Praktica FX3
5 frames with...

5 Frames with a Praktica FX3 – by Nathalie Porter

October 18, 2019

I bought the Praktica FX3 for one reason – to try an SLR with a waist-level viewfinder without spending a lot of money. I didn’t need one with a lens since I already had some M42 ones and so mere 15 euro got me a body with the original case in a very nice condition.

It’s a very simple camera in the best way possible. The minimal amount of controls and aids only means that there’s very little standing between you and your subject. What you do with it is completely up to you. A decent range of manual shutter speeds doesn’t impose a lot of limits and the M42 thread mount means that possibilities are endless when it comes to the lens choice. The controls are pretty standard so anyone familiar with fully manual 35mm cameras can pick it up and start shooting pretty much right away as there’s not much to figure out here. The only “complicated” thing about it is an additional dial to choose between either fast (1/25 – 1/500s and B) or slow (1/2 – 1/10s) range before setting the actual shutter speed – in the end mine stays the whole time on the “fast” setting anyway.

Even the viewfinder is empty and plain – no light meter readouts (since it obviously doesn’t have one), not even a basic microprism to help you focus. Admittedly that last part can be a bit bothersome as it’s easy to start doubting your focus and constantly double and triple-check it. But the downsides aside, the newfound perspective of a waist-level viewfinder created for me an almost magical new way of looking through the lens – especially while using the magnifier. No other kind of camera draws me in quite like that when I hold it to my eye.

Carl Zeiss Jena Flektogon 35mm f/2.4 + Fujicolor 200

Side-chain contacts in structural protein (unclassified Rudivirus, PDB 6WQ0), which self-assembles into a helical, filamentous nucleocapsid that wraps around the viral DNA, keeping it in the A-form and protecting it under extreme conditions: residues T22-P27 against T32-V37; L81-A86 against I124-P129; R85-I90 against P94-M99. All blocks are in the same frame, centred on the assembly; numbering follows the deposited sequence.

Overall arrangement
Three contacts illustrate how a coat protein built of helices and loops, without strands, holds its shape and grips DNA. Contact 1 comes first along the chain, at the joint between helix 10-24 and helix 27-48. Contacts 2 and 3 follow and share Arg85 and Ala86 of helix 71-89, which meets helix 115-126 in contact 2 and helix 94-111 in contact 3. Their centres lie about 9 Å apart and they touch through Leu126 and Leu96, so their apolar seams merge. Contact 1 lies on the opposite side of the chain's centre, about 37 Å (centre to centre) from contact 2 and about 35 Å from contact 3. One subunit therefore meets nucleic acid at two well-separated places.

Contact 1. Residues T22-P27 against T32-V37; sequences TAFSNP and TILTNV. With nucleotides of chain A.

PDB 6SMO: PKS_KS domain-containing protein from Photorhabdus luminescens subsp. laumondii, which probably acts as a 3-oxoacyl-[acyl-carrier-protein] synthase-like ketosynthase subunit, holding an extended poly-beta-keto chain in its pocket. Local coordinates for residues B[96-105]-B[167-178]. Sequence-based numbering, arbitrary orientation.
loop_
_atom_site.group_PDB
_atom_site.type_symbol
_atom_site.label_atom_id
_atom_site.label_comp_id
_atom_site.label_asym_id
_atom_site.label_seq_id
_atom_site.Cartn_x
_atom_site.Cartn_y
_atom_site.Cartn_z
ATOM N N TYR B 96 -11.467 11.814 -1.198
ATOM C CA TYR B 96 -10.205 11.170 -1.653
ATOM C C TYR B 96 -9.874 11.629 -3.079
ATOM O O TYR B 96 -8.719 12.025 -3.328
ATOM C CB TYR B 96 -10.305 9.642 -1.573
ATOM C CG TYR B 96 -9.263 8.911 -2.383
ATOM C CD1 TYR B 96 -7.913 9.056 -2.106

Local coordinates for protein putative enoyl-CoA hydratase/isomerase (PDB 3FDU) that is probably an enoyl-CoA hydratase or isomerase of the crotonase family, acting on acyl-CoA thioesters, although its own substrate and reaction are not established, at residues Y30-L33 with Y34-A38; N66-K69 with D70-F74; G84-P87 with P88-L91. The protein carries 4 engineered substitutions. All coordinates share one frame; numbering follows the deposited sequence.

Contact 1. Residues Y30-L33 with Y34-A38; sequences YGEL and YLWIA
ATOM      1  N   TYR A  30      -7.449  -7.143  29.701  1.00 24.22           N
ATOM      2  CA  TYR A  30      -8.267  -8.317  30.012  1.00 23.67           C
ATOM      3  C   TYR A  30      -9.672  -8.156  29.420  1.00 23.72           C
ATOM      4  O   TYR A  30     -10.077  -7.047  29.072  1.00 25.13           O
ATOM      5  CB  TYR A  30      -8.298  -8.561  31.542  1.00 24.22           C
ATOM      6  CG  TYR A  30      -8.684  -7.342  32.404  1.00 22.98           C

Carl Zeiss Jena Flektogon 35mm f/2.4 + Fujicolor 200

Carl Zeiss Jena Flektogon 35mm f/2.4 + Fujicolor 200

Super-Takumar 55mm f/1.8 + Fujicolor 200

Super-Takumar 55mm f/1.8 + Fujicolor 200

It wasn’t meant to be a high-end camera and you can definitely feel that – while it’s not rough or anything like that, the materials and build quality are best summed up by β€œgood enough”. Solid and refined to the point where it’s not unpleasant to handle, but don’t really warrant any praise either. Obviously it’s not fast to operate and hardly perfect for every day use. But as a bit of a different shooting experience to break the routine once in a while it’s a very nice, affordable option.

Thank you for reading! If by any chance you’d like to see more of my pictures, you can find some on my flickr or twitter.

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11 Comments

  • Reply
    Lawrie Conole
    October 18, 2019 at 10:11 am

    The images with the CZJ Flektogon in particular are pretty nice though, aren’t they!? I use its big brother the Pentacon Six TL. Better than good enough I think … πŸ™‚

  • Reply
    Robin Gray
    October 18, 2019 at 12:18 pm

    Hi Nathalie, I really enjoyed your post, and your photos. You have clearly mastered your Practika.

    • Reply
      Nathalie Porter
      October 18, 2019 at 7:39 pm

      Thanks! To be honest I shot only a few rolls with it but once you get some solid basics of manual exposure it’s just always applicable, isn’t it?

  • Reply
    Kurt Ingham